What maturity looks like

A Q&A with RC Sproul, JR

How does one recognize a mature Christian? What are his/her observable characteristics?

That’s easy enough- by the size of his library. Sadly, among Reformed Christians this sometimes seems to be our standard. Were we to narrow our library down a smidge to the Word of God we would find there a far more clear answer- the fruit of the Spirit.

Fruit, as a general rule, does not pop up overnight. One does not plant a seed today and come back tomorrow looking for the harvest. The fruit of the Spirit is much the same. It is not that one must wait five or ten years after ones conversion before one can manifest love, joy or peace. The point is instead that these blessings will flourish and ripen over time as they are cultivated by the Spirit.

One of the challenges we face is faux fruit, wax versions created by the Great Deceiver to deceive us. Love, for instance, in our peculiar time, is essentially equated in the public mind with mere permissiveness. The mature Christian doesn’t smile blandly in the face of grievous sin. Genuine love mourns for the destructive power of sin. Genuine love enters into the lives of others, mourning with those who mourn.

Joy, as well, should not be understood as mere happiness. It is instead something far more august, more unshakable, more rich. Do you see in the Christian joy even in the context of hardship? Is this person rejoicing in the grace of God, in the glory of Christ, even when health is elusive, or even in the loss of a loved one? Here joy intersects with peace. The mature Christian doesn’t merely believe in the sovereignty of God in the abstract, winning arguments over predestination. The mature Christian instead rests in the knowledge that God Himself brings all things to pass. President Obama to the mature Christian, isn’t the cause of the sky falling. He is instead what God has given us for our good and His glory. Peace rests.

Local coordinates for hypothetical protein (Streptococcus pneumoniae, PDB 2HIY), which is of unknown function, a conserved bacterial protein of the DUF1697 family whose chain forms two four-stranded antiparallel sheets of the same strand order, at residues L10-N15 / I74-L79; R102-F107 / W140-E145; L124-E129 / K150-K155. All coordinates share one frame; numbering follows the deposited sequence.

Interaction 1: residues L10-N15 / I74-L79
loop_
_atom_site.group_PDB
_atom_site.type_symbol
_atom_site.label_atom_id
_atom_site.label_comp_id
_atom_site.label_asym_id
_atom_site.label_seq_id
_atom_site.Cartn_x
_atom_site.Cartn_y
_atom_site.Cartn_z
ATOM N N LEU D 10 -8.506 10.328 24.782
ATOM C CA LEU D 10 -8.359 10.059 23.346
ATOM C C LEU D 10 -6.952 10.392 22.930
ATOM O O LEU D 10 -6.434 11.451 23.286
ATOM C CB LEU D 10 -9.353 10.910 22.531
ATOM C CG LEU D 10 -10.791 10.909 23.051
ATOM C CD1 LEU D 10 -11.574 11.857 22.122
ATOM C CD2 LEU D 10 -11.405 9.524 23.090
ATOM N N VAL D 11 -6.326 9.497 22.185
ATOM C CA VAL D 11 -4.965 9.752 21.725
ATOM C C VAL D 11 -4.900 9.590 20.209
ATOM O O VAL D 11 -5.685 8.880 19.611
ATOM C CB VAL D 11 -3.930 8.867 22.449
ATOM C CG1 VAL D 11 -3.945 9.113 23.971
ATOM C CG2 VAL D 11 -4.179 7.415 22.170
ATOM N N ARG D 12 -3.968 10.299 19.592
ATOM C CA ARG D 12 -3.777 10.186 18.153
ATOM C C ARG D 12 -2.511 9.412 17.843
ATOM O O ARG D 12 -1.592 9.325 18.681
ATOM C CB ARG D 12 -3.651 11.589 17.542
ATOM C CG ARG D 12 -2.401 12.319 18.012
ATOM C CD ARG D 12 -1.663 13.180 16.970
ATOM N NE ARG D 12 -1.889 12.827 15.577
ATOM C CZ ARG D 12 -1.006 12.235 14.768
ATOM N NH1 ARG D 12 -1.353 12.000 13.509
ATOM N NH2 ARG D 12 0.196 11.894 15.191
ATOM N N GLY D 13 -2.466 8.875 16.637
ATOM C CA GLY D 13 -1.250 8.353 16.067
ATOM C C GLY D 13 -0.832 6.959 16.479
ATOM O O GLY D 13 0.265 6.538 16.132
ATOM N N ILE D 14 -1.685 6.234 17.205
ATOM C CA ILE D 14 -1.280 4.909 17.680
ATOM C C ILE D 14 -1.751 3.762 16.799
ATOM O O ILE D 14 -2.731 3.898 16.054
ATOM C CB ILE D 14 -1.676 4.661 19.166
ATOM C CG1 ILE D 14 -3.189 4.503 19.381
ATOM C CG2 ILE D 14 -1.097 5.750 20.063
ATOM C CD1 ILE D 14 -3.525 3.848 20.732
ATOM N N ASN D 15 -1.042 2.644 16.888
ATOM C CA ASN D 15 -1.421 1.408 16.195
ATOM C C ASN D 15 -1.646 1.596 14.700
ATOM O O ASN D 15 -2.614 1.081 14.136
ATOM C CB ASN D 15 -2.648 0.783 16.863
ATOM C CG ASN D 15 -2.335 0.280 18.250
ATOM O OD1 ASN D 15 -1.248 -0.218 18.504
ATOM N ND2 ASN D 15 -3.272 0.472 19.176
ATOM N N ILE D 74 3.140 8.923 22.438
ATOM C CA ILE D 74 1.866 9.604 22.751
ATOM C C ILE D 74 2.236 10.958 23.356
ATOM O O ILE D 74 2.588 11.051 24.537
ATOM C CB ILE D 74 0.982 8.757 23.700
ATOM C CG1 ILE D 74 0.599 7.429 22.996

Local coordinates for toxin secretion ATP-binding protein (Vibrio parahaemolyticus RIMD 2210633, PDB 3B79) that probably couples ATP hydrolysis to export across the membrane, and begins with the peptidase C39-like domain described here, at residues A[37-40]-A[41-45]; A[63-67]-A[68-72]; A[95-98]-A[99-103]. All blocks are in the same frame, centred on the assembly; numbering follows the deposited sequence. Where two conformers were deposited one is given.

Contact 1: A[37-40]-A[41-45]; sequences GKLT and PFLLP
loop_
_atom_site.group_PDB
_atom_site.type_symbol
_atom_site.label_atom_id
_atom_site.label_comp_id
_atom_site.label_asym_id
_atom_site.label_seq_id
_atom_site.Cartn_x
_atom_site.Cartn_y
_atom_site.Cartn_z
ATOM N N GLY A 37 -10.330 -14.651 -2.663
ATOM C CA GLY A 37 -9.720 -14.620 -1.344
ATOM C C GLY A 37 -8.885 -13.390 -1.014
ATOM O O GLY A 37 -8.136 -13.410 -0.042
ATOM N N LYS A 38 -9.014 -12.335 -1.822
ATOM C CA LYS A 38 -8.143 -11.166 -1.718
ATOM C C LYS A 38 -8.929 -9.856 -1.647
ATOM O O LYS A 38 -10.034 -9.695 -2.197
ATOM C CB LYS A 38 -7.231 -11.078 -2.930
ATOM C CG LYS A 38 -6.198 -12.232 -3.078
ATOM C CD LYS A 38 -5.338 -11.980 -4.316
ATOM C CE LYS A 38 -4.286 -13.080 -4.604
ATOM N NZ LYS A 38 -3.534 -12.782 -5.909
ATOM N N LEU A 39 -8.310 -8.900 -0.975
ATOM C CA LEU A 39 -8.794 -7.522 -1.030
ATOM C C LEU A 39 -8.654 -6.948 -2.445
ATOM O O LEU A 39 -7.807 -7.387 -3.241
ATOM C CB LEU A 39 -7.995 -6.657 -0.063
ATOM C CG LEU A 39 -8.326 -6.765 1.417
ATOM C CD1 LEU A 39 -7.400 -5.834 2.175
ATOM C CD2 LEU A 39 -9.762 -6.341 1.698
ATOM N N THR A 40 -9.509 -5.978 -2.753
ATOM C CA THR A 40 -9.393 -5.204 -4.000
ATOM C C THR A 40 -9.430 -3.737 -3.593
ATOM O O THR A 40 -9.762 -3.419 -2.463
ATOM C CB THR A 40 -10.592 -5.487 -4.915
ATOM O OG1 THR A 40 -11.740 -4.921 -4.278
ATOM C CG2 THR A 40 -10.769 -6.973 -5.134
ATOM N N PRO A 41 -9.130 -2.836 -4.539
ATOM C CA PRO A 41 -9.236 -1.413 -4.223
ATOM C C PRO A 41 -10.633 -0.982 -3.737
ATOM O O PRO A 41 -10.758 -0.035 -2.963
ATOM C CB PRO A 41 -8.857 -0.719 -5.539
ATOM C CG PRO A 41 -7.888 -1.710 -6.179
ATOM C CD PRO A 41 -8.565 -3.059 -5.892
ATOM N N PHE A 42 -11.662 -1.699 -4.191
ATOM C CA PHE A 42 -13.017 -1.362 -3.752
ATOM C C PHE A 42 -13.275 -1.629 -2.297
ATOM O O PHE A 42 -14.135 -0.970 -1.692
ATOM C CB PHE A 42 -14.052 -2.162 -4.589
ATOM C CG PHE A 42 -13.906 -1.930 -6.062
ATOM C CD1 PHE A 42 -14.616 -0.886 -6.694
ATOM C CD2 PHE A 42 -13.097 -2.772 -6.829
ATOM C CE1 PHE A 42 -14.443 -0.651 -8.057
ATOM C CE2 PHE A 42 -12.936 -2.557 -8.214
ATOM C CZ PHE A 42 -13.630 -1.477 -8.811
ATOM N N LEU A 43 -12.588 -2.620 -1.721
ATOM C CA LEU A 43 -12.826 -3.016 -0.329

We can recognize the mature Christian in how he reacts to we who are immature. Patience means not growing frustrated with the rest of us, and our weaknesses. The mature Christian remembers his own journey, and again rests in confidence that God is on His throne. This will show itself in turn as kindness. The mature Christian looks for opportunities to encourage and help others rather than to criticize and attack others. Which in turn is an expression of gentleness. The mature Christian knows that his strength is in the Lord, and thus has no need to throw his weight around. Self-control then isn’t merely avoiding fatty foods. It isn’t control over impulse buying. It is mastery of ones emotions. It is decision making grounded in the Word.

Which brings us to faithfulness. Faithfulness isn’t the first on the list, nor the last. It does, however, in my judgment, neatly subsume them all. The mature Christian is the person whose passion is to submit to all that the Bible teaches. He is faithful to the Lordship of Christ, focused on his calling to become more like Him. His pursuit isn’t human accolades, professional success. Instead he labors daily to win this great prize, to hear Jesus declare, “Well done, thou good and faithful servant. Enter into your reward.”

The mature Christian, however, more than anything else, knows himself. He knows his failures and his weaknesses. I would suggest then that in the end the clearest mark of the mature Christian is the mark of the Christian- repentance. We are never closer to the mark then when we are most conscious of how far off the mark we are, when we beat our breast and cry out, “Lord, be merciful to me, a sinner.”

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